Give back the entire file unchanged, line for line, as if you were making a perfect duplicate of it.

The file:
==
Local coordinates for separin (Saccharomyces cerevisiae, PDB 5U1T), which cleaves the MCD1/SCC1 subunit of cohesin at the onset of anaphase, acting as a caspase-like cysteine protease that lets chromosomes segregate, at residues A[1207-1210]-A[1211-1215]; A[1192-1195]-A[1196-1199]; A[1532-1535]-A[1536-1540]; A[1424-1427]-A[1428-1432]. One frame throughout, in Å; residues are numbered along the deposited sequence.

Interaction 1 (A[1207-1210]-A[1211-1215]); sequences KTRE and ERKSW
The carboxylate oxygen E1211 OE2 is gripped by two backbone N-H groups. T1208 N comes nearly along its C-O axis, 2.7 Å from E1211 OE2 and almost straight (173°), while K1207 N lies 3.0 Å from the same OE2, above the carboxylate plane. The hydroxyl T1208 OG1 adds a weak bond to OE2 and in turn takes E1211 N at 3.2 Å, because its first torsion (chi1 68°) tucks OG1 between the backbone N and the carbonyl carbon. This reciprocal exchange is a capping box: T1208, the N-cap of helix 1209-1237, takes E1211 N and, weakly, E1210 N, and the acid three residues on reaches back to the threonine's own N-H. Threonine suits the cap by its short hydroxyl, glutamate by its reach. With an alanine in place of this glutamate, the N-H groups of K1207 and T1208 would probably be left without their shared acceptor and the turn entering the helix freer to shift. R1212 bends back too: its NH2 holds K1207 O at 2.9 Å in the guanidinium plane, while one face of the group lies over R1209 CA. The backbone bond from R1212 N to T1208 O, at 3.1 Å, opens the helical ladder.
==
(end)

Local coordinates for separin (Saccharomyces cerevisiae, PDB 5U1T), which cleaves the MCD1/SCC1 subunit of cohesin at the onset of anaphase, acting as a caspase-like cysteine protease that lets chromosomes segregate, at residues A[1207-1210]-A[1211-1215]; A[1192-1195]-A[1196-1199]; A[1532-1535]-A[1536-1540]; A[1424-1427]-A[1428-1432]. One frame throughout, in Å; residues are numbered along the deposited sequence.

Interaction 1 (A[1207-1210]-A[1211-1215]); sequences KTRE and ERKSW
The carboxylate oxygen E1211 OE2 is gripped by two backbone N-H groups. T1208 N comes nearly along its C-O axis, 2.7 Å from E1211 OE2 and almost straight (173°), while K1207 N lies 3.0 Å from the same OE2, above the carboxylate plane. The hydroxyl T1208 OG1 adds a weak bond to OE2 and in turn takes E1211 N at 3.2 Å, because its first torsion (chi1 68°) tucks OG1 between the backbone N and the carbonyl carbon. This reciprocal exchange is a capping box: T1208, the N-cap of helix 1209-1237, takes E1211 N and, weakly, E1210 N, and the acid three residues on reaches back to the threonine's own N-H. Threonine suits the cap by its short hydroxyl, glutamate by its reach. With an alanine in place of this glutamate, the N-H groups of K1207 and T1208 would probably be left without their shared acceptor and the turn entering the helix freer to shift. R1212 bends back too: its NH2 holds K1207 O at 2.9 Å in the guanidinium plane, while one face of the group lies over R1209 CA. The backbone bond from R1212 N to T1208 O, at 3.1 Å, opens the helical ladder.